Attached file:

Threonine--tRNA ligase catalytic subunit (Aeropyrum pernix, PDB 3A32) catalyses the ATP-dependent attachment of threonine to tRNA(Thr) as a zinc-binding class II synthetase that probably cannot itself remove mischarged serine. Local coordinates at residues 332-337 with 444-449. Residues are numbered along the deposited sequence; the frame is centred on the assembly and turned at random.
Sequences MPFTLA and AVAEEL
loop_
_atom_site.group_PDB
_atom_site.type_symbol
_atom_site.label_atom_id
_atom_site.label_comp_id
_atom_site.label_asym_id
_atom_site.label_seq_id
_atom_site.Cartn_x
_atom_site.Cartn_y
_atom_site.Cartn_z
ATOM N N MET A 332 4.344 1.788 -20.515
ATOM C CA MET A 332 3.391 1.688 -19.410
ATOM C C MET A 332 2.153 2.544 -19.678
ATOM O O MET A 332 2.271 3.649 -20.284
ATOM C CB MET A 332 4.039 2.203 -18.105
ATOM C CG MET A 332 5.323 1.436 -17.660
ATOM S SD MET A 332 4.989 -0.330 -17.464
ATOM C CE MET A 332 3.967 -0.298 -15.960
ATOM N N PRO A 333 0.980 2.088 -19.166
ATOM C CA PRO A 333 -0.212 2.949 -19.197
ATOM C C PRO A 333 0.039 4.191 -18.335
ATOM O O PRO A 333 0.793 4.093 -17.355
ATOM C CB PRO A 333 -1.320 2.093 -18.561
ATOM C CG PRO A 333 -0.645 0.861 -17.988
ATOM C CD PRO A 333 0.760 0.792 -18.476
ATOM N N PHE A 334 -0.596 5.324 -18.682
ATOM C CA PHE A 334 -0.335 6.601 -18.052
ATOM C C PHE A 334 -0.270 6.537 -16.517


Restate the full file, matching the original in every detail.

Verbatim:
Threonine--tRNA ligase catalytic subunit (Aeropyrum pernix, PDB 3A32) catalyses the ATP-dependent attachment of threonine to tRNA(Thr) as a zinc-binding class II synthetase that probably cannot itself remove mischarged serine. Local coordinates at residues 332-337 with 444-449. Residues are numbered along the deposited sequence; the frame is centred on the assembly and turned at random.
Sequences MPFTLA and AVAEEL
loop_
_atom_site.group_PDB
_atom_site.type_symbol
_atom_site.label_atom_id
_atom_site.label_comp_id
_atom_site.label_asym_id
_atom_site.label_seq_id
_atom_site.Cartn_x
_atom_site.Cartn_y
_atom_site.Cartn_z
ATOM N N MET A 332 4.344 1.788 -20.515
ATOM C CA MET A 332 3.391 1.688 -19.410
ATOM C C MET A 332 2.153 2.544 -19.678
ATOM O O MET A 332 2.271 3.649 -20.284
ATOM C CB MET A 332 4.039 2.203 -18.105
ATOM C CG MET A 332 5.323 1.436 -17.660
ATOM S SD MET A 332 4.989 -0.330 -17.464
ATOM C CE MET A 332 3.967 -0.298 -15.960
ATOM N N PRO A 333 0.980 2.088 -19.166
ATOM C CA PRO A 333 -0.212 2.949 -19.197
ATOM C C PRO A 333 0.039 4.191 -18.335
ATOM O O PRO A 333 0.793 4.093 -17.355
ATOM C CB PRO A 333 -1.320 2.093 -18.561
ATOM C CG PRO A 333 -0.645 0.861 -17.988
ATOM C CD PRO A 333 0.760 0.792 -18.476
ATOM N N PHE A 334 -0.596 5.324 -18.682
ATOM C CA PHE A 334 -0.335 6.601 -18.052
ATOM C C PHE A 334 -0.270 6.537 -16.517